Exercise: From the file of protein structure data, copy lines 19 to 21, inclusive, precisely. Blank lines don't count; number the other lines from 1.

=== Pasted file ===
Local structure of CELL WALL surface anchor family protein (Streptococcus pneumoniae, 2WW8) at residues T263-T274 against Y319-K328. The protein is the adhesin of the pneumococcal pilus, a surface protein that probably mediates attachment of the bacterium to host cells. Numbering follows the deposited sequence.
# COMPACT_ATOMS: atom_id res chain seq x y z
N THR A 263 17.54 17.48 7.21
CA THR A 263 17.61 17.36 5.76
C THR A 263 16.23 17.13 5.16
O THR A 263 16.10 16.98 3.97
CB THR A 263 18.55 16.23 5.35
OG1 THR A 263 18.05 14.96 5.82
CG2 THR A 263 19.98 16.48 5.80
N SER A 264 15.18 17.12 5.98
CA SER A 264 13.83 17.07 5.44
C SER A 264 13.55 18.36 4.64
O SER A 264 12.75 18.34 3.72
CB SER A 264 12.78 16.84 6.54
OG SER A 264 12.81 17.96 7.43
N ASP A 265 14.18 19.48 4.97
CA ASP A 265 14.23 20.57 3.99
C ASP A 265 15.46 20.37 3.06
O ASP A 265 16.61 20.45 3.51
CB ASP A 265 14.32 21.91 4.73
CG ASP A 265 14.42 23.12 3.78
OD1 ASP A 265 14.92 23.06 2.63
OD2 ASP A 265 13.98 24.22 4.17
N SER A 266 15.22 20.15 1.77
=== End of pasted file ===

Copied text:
O ASP A 265 16.61 20.45 3.51
CB ASP A 265 14.32 21.91 4.73
CG ASP A 265 14.42 23.12 3.78